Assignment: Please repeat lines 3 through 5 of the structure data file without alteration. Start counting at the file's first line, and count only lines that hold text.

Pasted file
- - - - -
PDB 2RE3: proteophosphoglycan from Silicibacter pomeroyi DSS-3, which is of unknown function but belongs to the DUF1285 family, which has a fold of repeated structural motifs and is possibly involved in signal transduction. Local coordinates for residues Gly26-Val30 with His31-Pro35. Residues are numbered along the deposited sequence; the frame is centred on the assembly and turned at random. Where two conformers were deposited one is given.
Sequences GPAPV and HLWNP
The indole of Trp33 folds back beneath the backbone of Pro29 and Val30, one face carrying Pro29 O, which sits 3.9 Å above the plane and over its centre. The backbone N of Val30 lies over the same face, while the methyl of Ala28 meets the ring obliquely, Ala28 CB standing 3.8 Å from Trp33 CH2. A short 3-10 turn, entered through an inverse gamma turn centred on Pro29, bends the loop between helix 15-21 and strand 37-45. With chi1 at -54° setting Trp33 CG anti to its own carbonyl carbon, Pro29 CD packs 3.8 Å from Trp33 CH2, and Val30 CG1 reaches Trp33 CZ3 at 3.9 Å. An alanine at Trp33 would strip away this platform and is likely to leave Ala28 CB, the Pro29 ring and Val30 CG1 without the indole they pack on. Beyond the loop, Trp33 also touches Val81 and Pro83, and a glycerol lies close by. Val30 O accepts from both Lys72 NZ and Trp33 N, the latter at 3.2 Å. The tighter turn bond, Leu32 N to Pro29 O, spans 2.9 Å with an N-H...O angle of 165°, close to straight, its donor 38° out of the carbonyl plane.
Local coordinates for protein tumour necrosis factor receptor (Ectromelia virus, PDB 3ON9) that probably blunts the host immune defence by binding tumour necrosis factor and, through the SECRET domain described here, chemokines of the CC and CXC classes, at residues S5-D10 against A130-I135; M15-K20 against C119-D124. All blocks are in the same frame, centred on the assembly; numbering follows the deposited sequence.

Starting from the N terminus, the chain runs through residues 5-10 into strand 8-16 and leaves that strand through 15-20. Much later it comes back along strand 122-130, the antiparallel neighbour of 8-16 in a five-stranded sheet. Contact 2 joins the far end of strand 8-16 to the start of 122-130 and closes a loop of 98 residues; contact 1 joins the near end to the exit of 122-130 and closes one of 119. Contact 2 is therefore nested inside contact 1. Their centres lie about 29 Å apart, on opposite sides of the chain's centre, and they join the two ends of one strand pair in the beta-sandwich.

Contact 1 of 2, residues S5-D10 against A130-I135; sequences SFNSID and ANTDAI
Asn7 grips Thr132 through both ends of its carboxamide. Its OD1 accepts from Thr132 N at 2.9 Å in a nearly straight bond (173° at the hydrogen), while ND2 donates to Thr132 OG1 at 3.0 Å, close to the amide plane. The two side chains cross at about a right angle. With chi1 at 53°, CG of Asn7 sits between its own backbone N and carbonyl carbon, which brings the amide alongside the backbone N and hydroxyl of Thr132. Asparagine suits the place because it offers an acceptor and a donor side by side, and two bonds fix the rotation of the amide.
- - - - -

The indole of Trp33 folds back beneath the backbone of Pro29 and Val30, one face carrying Pro29 O, which sits 3.9 Å above the plane and over its centre. The backbone N of Val30 lies over the same face, while the methyl of Ala28 meets the ring obliquely, Ala28 CB standing 3.8 Å from Trp33 CH2. A short 3-10 turn, entered through an inverse gamma turn centred on Pro29, bends the loop between helix 15-21 and strand 37-45. With chi1 at -54° setting Trp33 CG anti to its own carbonyl carbon, Pro29 CD packs 3.8 Å from Trp33 CH2, and Val30 CG1 reaches Trp33 CZ3 at 3.9 Å. An alanine at Trp33 would strip away this platform and is likely to leave Ala28 CB, the Pro29 ring and Val30 CG1 without the indole they pack on. Beyond the loop, Trp33 also touches Val81 and Pro83, and a glycerol lies close by. Val30 O accepts from both Lys72 NZ and Trp33 N, the latter at 3.2 Å. The tighter turn bond, Leu32 N to Pro29 O, spans 2.9 Å with an N-H...O angle of 165°, close to straight, its donor 38° out of the carbonyl plane.
Local coordinates for protein tumour necrosis factor receptor (Ectromelia virus, PDB 3ON9) that probably blunts the host immune defence by binding tumour necrosis factor and, through the SECRET domain described here, chemokines of the CC and CXC classes, at residues S5-D10 against A130-I135; M15-K20 against C119-D124. All blocks are in the same frame, centred on the assembly; numbering follows the deposited sequence.

Starting from the N terminus, the chain runs through residues 5-10 into strand 8-16 and leaves that strand through 15-20. Much later it comes back along strand 122-130, the antiparallel neighbour of 8-16 in a five-stranded sheet. Contact 2 joins the far end of strand 8-16 to the start of 122-130 and closes a loop of 98 residues; contact 1 joins the near end to the exit of 122-130 and closes one of 119. Contact 2 is therefore nested inside contact 1. Their centres lie about 29 Å apart, on opposite sides of the chain's centre, and they join the two ends of one strand pair in the beta-sandwich.